Congo Serpent Eagle - Dryotriorchis spectabilis | The Eagle Directory

Congo Serpent Eagle - Dryotriorchis spectabilis

Congo Serpent Eagle (Dryotriorchis spectabilis) 

Family: Accipitridae
Genus: Dryotriorchis
Species: D. spectabilis
Subspecies: D. s. batesi, D. s. spectabilis

Congo Serpent Eagles are medium-sized eagles that occur in densely forested areas throughout western and central Africa. D. spectabilis is the only member of the genus Dryotriorchis, which is closely related to genus Circaetus.

Physical Description:

Congo Serpent Eagles have rounded wings, a long tail, a slight crest, and a short beak. They are dark brown from above, and the underparts are white with brown spots and barring. The head is light brown with dark streaks across the cheeks and throat, and the eyes are yellow-brown. The cere, legs, and feet are yellow. The tail is light brown with six thick black bars and the feathers are dark and barred with white tips.

The nominate subspecies D. s. spectabilis is heavily marked and has a reddish hue. D. s. batesi, by contrast, only has marks along the flanks and thighs. Congo Serpent Eagles are unique raptors in that they do not resemble other serpent eagles. Instead, they are more similar to Aquila africana (Cassin’s Hawk Eagle), which may be a form of mimicry as protection from other birds that would otherwise attack a serpent eagle.

Juveniles have a white head and back, with a pale brown tail and some black and brown spots.

The calls of Congo Serpent Eagles are similar to the meowing of a cat. Listen to a recording.


Length: 54-60 cm

Habitat and Distribution:

They live in dense lowland forest, often in the thickest parts of the understory. They occur in a range of 0-900 meters above sea level.

Congo Serpent Eagles are found throughout western and central Africa, from 9°N to 9°S, in countries including Guinea, Gabon, the Democratic Republic of the Congo, and northwest Angola. There are approximately 10,000 individuals over a range of 2,880,000 km².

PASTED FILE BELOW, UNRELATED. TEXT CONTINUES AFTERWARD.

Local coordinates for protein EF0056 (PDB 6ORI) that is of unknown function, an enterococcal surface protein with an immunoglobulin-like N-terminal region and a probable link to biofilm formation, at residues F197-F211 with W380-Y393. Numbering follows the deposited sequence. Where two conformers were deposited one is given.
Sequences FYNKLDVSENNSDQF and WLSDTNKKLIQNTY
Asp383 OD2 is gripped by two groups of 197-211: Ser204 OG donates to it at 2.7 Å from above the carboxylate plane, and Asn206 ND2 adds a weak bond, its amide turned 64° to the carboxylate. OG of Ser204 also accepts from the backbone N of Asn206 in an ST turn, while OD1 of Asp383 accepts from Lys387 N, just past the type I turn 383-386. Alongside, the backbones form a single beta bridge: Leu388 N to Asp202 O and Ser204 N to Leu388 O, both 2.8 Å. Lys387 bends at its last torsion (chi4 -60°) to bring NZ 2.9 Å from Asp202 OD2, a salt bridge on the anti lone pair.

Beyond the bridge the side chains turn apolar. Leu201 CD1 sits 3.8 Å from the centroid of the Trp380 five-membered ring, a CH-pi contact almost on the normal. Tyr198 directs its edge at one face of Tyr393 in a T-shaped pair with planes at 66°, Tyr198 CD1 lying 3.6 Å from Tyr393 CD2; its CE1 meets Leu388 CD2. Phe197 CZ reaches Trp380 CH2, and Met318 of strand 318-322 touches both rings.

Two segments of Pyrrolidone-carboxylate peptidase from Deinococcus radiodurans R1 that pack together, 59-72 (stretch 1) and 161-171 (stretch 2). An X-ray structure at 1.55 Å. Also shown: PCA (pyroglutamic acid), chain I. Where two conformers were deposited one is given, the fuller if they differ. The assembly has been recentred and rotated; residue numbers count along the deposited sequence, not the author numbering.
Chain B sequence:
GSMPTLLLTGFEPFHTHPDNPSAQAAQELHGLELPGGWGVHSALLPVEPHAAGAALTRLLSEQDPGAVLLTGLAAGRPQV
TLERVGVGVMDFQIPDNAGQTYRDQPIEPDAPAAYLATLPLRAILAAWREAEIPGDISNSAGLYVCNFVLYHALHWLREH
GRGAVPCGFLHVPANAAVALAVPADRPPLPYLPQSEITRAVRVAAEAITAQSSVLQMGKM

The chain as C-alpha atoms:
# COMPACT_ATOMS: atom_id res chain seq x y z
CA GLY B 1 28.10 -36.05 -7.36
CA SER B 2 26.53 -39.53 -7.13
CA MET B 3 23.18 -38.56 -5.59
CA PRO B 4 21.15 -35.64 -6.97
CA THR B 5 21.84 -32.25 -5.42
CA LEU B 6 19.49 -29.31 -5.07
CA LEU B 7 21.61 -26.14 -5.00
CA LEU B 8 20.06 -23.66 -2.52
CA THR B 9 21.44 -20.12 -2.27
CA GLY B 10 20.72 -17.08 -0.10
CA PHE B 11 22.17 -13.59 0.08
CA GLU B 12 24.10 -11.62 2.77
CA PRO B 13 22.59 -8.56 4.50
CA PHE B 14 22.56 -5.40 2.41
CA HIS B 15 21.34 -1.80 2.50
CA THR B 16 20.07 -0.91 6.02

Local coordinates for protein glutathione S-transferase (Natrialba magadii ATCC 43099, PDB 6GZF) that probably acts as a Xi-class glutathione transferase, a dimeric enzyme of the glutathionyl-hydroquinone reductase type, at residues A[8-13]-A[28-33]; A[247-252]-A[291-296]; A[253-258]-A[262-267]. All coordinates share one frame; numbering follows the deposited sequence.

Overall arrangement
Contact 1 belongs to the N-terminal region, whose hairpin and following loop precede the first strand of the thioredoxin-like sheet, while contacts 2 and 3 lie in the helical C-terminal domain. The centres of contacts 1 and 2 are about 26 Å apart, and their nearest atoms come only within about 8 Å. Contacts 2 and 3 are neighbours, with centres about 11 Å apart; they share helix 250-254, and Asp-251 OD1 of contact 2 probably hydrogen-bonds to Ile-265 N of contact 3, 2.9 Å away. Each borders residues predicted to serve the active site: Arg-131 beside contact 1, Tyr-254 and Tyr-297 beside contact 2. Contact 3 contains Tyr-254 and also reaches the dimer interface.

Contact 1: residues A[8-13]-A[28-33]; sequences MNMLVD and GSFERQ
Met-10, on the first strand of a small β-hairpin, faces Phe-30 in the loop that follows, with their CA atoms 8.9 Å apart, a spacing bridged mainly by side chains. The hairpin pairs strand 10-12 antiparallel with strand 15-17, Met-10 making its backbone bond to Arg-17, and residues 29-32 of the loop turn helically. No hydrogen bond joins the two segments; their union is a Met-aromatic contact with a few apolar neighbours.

Diet and Hunting:

They eat snakes, lizards, and amphibians, and possibly small mammals—the remains of mammals found from their stomachs may have been from the snakes the birds swallowed, not something they caught directly.

Congo Serpent Eagle (Dryotriorchis spectabilis) illustration

They have large eyes, which allow them to scan for movement in a dimly-lit forest. Once prey has been spotted, either on a tree trunk, in foliage, or on the ground, they swoop down and kill it with their beak or feet. They also hunt along roads and forest clearings and may perch over rivers for watersnakes.


The breeding season is October-December in Gabon and June-November in the Democratic Republic of the Congo.

Incubation and nesting periods are unknown.


Although they have a large range, deforestation is a major threat to Congo Serpent Eagles, if it continues at its current pace. They are currently listed as Least Concern by BirdLife International.


Dryotriorchis spectabilis is the only member of the genus Dryotriorchis. It was considered to be closely related to the genus Spilornis and the species Eutriorchis astur (Madagascar Serpent Eagle), but studies of one nuclear intron and two mitochondrial genes showed that Dryotriorchis spectabilis is closer to the genus Circaetus.


There are two subspecies: D. s. batesi, which lives in southern Cameroon, Gabon, Zaire, Uganda, and northern Angola, and D. s. spectabilis, which lives in Sierra Leone, Nigeria, and northwestern Cameroon.

Other Names:

African Serpent Eagle, West African Serpent Eagle, Slangehøg (Danish), Aafrika maduhaugus (Estonian), Aigle Serpentaire du Congo (French), Schlangenbussard (German), Aquila serpentaria del Congo (Italian), Hebiwashi (Japanese), Kongoslangehauk (Norwegian), Wezojad kongijski (Polish), Culebrera Congoleña (Spanish), Kongolesisk ormörn (Swedish).

Video of a Congo Serpent Eagle:

BirdLife International (2011) Species factsheet: Dryotriorchis spectabilis. Downloaded from on 29/10/2011.
Global Raptor Information Network. 2011. Species account: Congo Serpent Eagle Dryotriorchis spectabilis. Downloaded from on 29 Oct. 2011
Ferguson-Lees, James, and Christie, David A. Raptors of the World. Houghton Mifflin Company, 2001.